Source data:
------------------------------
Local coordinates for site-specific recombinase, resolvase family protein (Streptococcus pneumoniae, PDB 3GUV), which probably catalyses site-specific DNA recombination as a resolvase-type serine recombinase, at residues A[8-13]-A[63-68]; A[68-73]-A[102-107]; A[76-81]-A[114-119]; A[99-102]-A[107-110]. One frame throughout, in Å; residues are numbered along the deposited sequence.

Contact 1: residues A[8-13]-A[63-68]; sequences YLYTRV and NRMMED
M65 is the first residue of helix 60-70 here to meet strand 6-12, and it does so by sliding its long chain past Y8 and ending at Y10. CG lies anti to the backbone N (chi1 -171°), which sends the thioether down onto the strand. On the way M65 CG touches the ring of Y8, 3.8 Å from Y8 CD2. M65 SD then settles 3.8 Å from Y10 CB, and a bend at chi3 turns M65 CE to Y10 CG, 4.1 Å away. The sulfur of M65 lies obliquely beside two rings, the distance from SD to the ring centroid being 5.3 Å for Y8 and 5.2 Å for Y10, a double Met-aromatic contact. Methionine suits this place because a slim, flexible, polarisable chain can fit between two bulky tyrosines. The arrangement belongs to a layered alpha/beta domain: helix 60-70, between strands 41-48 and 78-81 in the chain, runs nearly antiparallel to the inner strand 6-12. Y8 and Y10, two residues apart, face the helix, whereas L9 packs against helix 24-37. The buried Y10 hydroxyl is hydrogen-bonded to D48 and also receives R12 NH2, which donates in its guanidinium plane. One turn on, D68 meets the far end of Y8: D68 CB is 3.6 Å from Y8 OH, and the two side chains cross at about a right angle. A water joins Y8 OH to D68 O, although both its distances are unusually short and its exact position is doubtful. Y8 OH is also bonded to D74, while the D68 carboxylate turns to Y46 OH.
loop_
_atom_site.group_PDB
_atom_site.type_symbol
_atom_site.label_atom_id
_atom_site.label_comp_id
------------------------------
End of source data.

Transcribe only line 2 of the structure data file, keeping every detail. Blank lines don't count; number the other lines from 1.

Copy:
Contact 1: residues A[8-13]-A[63-68]; sequences YLYTRV and NRMMED